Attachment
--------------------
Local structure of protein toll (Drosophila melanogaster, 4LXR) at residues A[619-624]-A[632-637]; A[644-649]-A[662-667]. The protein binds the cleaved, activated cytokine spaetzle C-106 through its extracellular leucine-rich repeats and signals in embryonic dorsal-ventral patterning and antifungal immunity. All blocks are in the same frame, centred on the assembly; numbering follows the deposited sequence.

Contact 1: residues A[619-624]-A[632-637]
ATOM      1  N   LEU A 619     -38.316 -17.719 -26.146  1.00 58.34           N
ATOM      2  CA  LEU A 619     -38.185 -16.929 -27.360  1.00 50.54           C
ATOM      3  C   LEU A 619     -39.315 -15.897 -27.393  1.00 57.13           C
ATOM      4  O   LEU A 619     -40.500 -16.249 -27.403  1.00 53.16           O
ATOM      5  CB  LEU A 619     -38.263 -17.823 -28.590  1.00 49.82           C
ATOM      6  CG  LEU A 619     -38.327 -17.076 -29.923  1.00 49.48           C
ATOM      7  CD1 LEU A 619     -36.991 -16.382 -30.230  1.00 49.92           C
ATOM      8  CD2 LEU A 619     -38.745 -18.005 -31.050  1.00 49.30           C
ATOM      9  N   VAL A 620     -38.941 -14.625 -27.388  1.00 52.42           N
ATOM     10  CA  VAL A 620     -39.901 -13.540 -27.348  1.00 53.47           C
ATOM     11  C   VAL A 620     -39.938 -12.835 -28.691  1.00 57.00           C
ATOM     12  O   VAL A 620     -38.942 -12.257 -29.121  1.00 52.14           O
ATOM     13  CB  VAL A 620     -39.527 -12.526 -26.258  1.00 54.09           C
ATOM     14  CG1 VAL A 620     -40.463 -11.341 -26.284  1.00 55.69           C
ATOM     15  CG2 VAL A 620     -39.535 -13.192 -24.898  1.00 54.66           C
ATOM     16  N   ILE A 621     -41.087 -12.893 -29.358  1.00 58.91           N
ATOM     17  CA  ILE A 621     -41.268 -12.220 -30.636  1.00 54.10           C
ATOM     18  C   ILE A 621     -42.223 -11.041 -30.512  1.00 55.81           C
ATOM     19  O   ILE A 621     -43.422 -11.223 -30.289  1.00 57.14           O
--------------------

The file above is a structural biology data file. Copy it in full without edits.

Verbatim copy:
Local structure of protein toll (Drosophila melanogaster, 4LXR) at residues A[619-624]-A[632-637]; A[644-649]-A[662-667]. The protein binds the cleaved, activated cytokine spaetzle C-106 through its extracellular leucine-rich repeats and signals in embryonic dorsal-ventral patterning and antifungal immunity. All blocks are in the same frame, centred on the assembly; numbering follows the deposited sequence.

Contact 1: residues A[619-624]-A[632-637]
ATOM      1  N   LEU A 619     -38.316 -17.719 -26.146  1.00 58.34           N
ATOM      2  CA  LEU A 619     -38.185 -16.929 -27.360  1.00 50.54           C
ATOM      3  C   LEU A 619     -39.315 -15.897 -27.393  1.00 57.13           C
ATOM      4  O   LEU A 619     -40.500 -16.249 -27.403  1.00 53.16           O
ATOM      5  CB  LEU A 619     -38.263 -17.823 -28.590  1.00 49.82           C
ATOM      6  CG  LEU A 619     -38.327 -17.076 -29.923  1.00 49.48           C
ATOM      7  CD1 LEU A 619     -36.991 -16.382 -30.230  1.00 49.92           C
ATOM      8  CD2 LEU A 619     -38.745 -18.005 -31.050  1.00 49.30           C
ATOM      9  N   VAL A 620     -38.941 -14.625 -27.388  1.00 52.42           N
ATOM     10  CA  VAL A 620     -39.901 -13.540 -27.348  1.00 53.47           C
ATOM     11  C   VAL A 620     -39.938 -12.835 -28.691  1.00 57.00           C
ATOM     12  O   VAL A 620     -38.942 -12.257 -29.121  1.00 52.14           O
ATOM     13  CB  VAL A 620     -39.527 -12.526 -26.258  1.00 54.09           C
ATOM     14  CG1 VAL A 620     -40.463 -11.341 -26.284  1.00 55.69           C
ATOM     15  CG2 VAL A 620     -39.535 -13.192 -24.898  1.00 54.66           C
ATOM     16  N   ILE A 621     -41.087 -12.893 -29.358  1.00 58.91           N
ATOM     17  CA  ILE A 621     -41.268 -12.220 -30.636  1.00 54.10           C
ATOM     18  C   ILE A 621     -42.223 -11.041 -30.512  1.00 55.81           C
ATOM     19  O   ILE A 621     -43.422 -11.223 -30.289  1.00 57.14           O